Apple has declined to introduce 16 Web APIs in Safari because of privacy issues

Apple said these 16 new web APIs are creating more ways for digital marketers to fingerprint consumers.

Apple said that it refused to introduce 16 modern application technologies (Online APIs) in Safari this week because they presented a challenge to consumer privacy by starting new potential device fingerprinting avenues.

Technologies which Apple has declined to provide in Safari due to user fingerprinting issues include:

Web Bluetooth-Allows websites to connect to Bluetooth LE devices nearby.

Web MIDI API-Allows the enumeration, configuration, and control of MIDI instruments through websites.

Magnetometer API-Permit websites to access data regarding a users local magnetic field, as measured by the primary magnetometer sensor of the system.

Web NFC API-Allows websites to connect with the NFC tags via the NFC reader of a device.

Device Memory API-Allows websites to access total gigabytes of computer power.

Network Information API-Provides details about the interface that a system uses to interact with the network and offers a way for notifying scripts if the type of connection changes

Battery Status API-Allows websites to collect details regarding the hosting device’s battery level.

Web Bluetooth Scanning-Enables the scanning of websites for nearby Bluetooth LE devices.

Ambient Light Sensor-Lets websites use the native sensors of the device to obtain the current lighting conditions or illuminance of the artificial light around the organizing device.

HDCP Policy Check EME extension-Helps websites to test for HDCP rules, which are included in media streaming/playback.

Proximity Sensor-Allows websites to collect data as determined by a proximity sensor regarding the distance between such a device and an object.

WebHID-Allows websites to collect details about Human Interface Device (HID) apps attached locally.

Serial API-Allows serial interface websites to write and read data, used by computers such as microcontrollers, 3D printers, and others.

Web USB-Lets websites connect through USB (Universal Serial Bus) to smartphones.

Geolocation sensor (background geolocation)-A more recent edition of the older Geolocation API that enables access to geolocation data through websites.

Detection of User Idle-Lets the server understands when a user is idle.

Apple says that the above 16 Web APIs will enable web marketers and data analytics firms to build scripts for consumers and their devices to fingerprint.

User fingerprints are small scripts that are loaded and run by an advertiser within the browser of each user. The scripts perform a number of predefined operations and calculate the result, typically against such a common Web API or popular web browser function.

Because each user has a specific setup of software and operating system, the results are unique to the user’s computer. Advertising agencies use this different reaction (fingerprint) to create unique identifiers for each user, combined with many other fingerprints and data points.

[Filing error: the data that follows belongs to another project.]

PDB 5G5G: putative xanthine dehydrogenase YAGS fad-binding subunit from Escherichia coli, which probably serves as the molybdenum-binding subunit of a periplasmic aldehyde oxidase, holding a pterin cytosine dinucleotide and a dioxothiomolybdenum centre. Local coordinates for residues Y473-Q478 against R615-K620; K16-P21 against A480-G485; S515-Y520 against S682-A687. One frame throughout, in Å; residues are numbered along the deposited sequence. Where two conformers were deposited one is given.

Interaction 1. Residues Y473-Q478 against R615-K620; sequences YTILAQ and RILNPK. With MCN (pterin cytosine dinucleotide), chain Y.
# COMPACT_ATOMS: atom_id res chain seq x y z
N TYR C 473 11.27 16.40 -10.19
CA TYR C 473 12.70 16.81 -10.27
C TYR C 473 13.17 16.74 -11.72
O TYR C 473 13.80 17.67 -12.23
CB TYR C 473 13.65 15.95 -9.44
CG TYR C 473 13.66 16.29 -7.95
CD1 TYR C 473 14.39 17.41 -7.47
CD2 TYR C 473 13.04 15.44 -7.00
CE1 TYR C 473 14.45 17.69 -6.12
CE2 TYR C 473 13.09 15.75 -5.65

User fingerprinting has been the traditional practice for monitoring consumers in the online ad tech industry over the last three years.

The change to the app fingerprinting occurs when software developers have introduced anti-tracking tools that have restricted third-party (tracking) cookies functionality and scope.

A few other browsers makers have also deployed measures to prevent fingerprinting operations through some of the most popular ways — like fonts, HTML5 canvas, and WebGL — though not all user fingerprinting vectors are blocked today.

Additionally, because computer manufacturers add existing Site APIs to their technology, they are continually creating new ones.

Now, Apple has listed the 16 Web APIs above as some of the very worst violators; nevertheless, the software manufacturer stated it would rethink introducing it to Safari if some of these emerging innovations “reduced fingerprint ability down the path.”

“The first line of protection of WebKit against fingerprinting is not to introduce web applications that maximize fingerprint ability and provide no protected means of protecting the app,” said Apple.

Apple claims it has been working to restrict their fingerprint ability function for Web APIs actually implemented in Safari years ago. Apple has said it so far:

 Support removed for custom fonts. This implies only adding built-in fonts that are compatible with all applications of the same program.

Erased minor software upgrade of user agent string information. The string changes only for the platform ‘s marketing edition and application.

Removed the Do Not Track flag, which was strangely used as a fingerprinting vector, contributing uniqueness to the users who’d already enabled it.

Support removed for all macOS plug-ins. Certain device ports may vary. (Plug-ins on iOS aren’t really a thing.)

Require user authorization for websites to access system orientation/position APIs on mobile devices, as app fingerprinting can be necessary due to the physical existence of the motion detectors.

The Web Real-Time Communication API (WebRTC) prevents fingerprinting of connected microphones and cameras.

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